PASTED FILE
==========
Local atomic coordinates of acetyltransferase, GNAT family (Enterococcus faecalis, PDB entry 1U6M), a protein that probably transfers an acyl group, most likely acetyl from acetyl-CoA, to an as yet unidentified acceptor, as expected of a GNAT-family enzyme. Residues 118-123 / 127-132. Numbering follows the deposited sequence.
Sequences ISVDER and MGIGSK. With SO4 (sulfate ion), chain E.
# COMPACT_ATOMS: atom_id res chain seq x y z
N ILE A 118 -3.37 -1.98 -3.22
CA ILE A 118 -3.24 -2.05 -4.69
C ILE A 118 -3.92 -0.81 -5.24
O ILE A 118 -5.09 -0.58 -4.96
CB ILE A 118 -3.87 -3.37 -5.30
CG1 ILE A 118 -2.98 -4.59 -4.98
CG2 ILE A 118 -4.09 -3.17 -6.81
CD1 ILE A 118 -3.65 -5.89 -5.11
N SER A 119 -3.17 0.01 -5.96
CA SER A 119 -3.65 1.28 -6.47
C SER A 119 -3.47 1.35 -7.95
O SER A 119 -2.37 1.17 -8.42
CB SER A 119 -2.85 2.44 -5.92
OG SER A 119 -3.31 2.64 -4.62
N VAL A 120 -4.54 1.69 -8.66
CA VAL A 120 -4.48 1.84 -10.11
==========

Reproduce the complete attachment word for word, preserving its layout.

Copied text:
Local atomic coordinates of acetyltransferase, GNAT family (Enterococcus faecalis, PDB entry 1U6M), a protein that probably transfers an acyl group, most likely acetyl from acetyl-CoA, to an as yet unidentified acceptor, as expected of a GNAT-family enzyme. Residues 118-123 / 127-132. Numbering follows the deposited sequence.
Sequences ISVDER and MGIGSK. With SO4 (sulfate ion), chain E.
# COMPACT_ATOMS: atom_id res chain seq x y z
N ILE A 118 -3.37 -1.98 -3.22
CA ILE A 118 -3.24 -2.05 -4.69
C ILE A 118 -3.92 -0.81 -5.24
O ILE A 118 -5.09 -0.58 -4.96
CB ILE A 118 -3.87 -3.37 -5.30
CG1 ILE A 118 -2.98 -4.59 -4.98
CG2 ILE A 118 -4.09 -3.17 -6.81
CD1 ILE A 118 -3.65 -5.89 -5.11
N SER A 119 -3.17 0.01 -5.96
CA SER A 119 -3.65 1.28 -6.47
C SER A 119 -3.47 1.35 -7.95
O SER A 119 -2.37 1.17 -8.42
CB SER A 119 -2.85 2.44 -5.92
OG SER A 119 -3.31 2.64 -4.62
N VAL A 120 -4.54 1.69 -8.66
CA VAL A 120 -4.48 1.84 -10.11